[September 2010] Many stations have mascots, even “house pets.” Of course, it is important that they not go into places where … erm … they should not go, lest they assume room temperature. But, just try telling that to a cat!
I was either a party or a witness to some fairly auspicious WDVH moments – some of them hilarious, others not so much fun – but still vital to the legacy of the station. One such moment was the untimely passing of Diddums, the Station Cat.
Sunday Morning Going Down
It was on a Sunday morning in late 1978. I was on my third stint at “The Ranch” and was, by that time, Program Director. The late Kelly (Godwin) Wynn and I were engaged, and she was working part time at the station. Since she had not yet passed the Element 9 for Broadcast Endorsement, Kelly was, under the FCC Rules of the day, not permitted to read the transmitter meters and sign the log.
I was more than happy to take care of the operator duties – those Sunday mornings gave me the opportunity to work on music and any number of other administrative tasks.
On this particular Sunday, the usually well-behaved Diddums was simply running amok. I do not know what had gotten into him but, at one point, he climbed into the back of the big, antique green radio in the front lobby. I fished him out, and he slinked off into more mischief.
About ten minutes passed and then, as I was typing away, the on-air monitor housed in the green radio went dead.
I heard noise coming from the radio, but no signal. So, I got up and dashed across the lobby, and could see Kelly through the plate glass window – gesticulating and cursing, not knowing what was going on. I stuck my head into the control room and asked if the program was still “on.”
When Kelly answered “yes,” I instinctively hit the “Plate” lever on “Big Mac,” our Main transmitter. As I tapped that lever, I heard a familiar, yet uncharacteristically plaintive “meow.”
That was not a good sign.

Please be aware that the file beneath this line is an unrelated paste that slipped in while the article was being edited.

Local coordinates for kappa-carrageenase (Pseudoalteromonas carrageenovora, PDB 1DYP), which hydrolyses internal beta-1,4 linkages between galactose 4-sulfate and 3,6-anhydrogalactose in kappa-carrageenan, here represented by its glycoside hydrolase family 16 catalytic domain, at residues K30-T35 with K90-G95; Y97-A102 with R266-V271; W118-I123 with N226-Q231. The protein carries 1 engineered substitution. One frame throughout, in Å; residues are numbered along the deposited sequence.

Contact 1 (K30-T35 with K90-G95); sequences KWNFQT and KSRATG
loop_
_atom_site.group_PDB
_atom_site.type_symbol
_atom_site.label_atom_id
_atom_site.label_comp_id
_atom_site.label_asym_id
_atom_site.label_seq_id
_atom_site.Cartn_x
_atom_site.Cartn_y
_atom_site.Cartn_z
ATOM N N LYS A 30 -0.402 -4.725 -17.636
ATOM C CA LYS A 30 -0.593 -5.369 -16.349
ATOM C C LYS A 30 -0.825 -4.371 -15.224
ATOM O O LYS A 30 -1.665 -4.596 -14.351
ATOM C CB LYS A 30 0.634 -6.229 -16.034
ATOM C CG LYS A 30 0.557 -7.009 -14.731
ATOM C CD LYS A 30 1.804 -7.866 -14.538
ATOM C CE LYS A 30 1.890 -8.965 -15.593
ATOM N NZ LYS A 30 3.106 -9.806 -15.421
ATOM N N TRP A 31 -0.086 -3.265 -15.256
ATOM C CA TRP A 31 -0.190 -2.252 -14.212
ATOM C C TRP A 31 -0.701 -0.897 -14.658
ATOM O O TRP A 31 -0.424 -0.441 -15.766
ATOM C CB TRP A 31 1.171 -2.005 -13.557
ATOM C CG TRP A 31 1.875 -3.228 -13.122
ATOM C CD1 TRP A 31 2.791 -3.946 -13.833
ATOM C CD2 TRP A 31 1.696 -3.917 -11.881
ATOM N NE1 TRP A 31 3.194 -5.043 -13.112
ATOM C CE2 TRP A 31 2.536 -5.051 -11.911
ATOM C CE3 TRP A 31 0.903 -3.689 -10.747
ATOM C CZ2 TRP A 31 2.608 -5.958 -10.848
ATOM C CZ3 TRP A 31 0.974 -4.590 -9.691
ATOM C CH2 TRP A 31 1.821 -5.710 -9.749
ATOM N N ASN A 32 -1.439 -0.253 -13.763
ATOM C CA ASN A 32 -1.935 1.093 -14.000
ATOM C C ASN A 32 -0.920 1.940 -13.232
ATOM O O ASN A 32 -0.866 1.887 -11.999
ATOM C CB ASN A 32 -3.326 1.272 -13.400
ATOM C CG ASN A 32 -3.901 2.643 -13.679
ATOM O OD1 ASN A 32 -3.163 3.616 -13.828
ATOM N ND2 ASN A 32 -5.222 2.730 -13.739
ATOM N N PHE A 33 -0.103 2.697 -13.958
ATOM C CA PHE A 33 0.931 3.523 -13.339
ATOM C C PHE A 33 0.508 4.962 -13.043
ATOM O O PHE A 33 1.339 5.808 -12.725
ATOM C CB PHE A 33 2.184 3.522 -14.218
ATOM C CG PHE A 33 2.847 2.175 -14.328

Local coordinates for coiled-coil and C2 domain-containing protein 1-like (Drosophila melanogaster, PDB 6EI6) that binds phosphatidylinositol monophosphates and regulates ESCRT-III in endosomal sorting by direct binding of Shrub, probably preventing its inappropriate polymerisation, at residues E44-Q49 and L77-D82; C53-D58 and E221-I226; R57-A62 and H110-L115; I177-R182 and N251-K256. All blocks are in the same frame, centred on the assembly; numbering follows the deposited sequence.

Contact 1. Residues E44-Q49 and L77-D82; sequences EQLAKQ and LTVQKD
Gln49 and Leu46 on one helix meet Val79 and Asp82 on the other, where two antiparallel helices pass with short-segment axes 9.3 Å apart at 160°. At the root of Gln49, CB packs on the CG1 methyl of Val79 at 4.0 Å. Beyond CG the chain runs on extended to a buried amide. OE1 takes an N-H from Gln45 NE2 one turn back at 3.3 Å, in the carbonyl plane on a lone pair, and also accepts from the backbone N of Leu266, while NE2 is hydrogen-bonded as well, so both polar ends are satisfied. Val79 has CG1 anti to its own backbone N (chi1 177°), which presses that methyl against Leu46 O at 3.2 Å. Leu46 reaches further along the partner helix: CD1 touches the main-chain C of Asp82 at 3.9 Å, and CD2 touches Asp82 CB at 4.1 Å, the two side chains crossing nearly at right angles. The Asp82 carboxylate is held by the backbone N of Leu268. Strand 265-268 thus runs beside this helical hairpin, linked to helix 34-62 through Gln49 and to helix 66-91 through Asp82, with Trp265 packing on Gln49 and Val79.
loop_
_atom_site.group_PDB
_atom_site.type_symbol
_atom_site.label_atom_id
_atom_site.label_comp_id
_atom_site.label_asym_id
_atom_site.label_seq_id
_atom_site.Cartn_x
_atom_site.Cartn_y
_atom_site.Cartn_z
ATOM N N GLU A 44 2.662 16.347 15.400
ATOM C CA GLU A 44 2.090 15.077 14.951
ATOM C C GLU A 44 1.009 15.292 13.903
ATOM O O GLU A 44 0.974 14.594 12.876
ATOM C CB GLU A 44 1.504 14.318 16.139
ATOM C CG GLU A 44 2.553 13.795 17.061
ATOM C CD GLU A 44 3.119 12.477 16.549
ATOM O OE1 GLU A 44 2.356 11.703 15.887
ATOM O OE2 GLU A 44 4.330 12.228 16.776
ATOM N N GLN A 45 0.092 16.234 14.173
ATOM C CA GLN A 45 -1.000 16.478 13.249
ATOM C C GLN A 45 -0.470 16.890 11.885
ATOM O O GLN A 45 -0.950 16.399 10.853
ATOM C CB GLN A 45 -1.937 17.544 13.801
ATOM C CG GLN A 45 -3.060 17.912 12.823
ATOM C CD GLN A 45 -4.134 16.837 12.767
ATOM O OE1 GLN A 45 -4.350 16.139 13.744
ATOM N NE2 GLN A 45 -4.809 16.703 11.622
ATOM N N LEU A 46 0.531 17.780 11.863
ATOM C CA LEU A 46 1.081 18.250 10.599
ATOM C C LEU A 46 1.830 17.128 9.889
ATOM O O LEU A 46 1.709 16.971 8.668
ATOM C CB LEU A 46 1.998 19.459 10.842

The Station Comes Back
My heart began to sink as I fired up the then new RCA Ampliphase Transmitter and switched the router over, getting us back on the air as soon as possible.
I just knew that poor Diddums still was somewhere within the high-voltage maw of that beast we called Big Mac – and that I had to begin the grim search. Kelly was crying and generally freaking out, and I was quite upset myself. But I collected myself enough to shut down what I thought was the main breaker to the stately old Gates transmitter.
I began to tentatively open a seemingly endless series of compartment doors, when finally I saw those two little, grey feet – the worse for wear having touched a big, copper strap resting on a ceramic insulator. I instinctively reached for the discharge rod to try and drain any charged capacitors before retrieving the kitty. My payback was a huge spark.
Something told me to try again – and again there were more fireworks. A third touch, another fireball. I told myself that the $200 a week I was earning definitely was not worth enough to meet Diddums on the “other side.” This was a job for “The Old Man.”
Thus, I called our Chief Engineer, George Fogle, and he somehow managed to recover Diddums without getting himself fried.
The following day was awkward indeed. There was a funerary atmosphere throughout the station, for Diddums the cat was as beloved as any of the two-legged critters who had ever darkened the WDVH door.
Kelly always felt that she was to blame for Diddums’ demise, but it was really nobody’s fault – he was simply being a rambunctious cat that day. If there is any blame to be laid, it falls on my shoulders since I was the “operator on duty” and should have kept the door to the transmitter room closed.
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Sean O’Neal never had another cat fry on his watch, but he says he will never forget Diddums. Sean’s email is firstname.lastname@example.org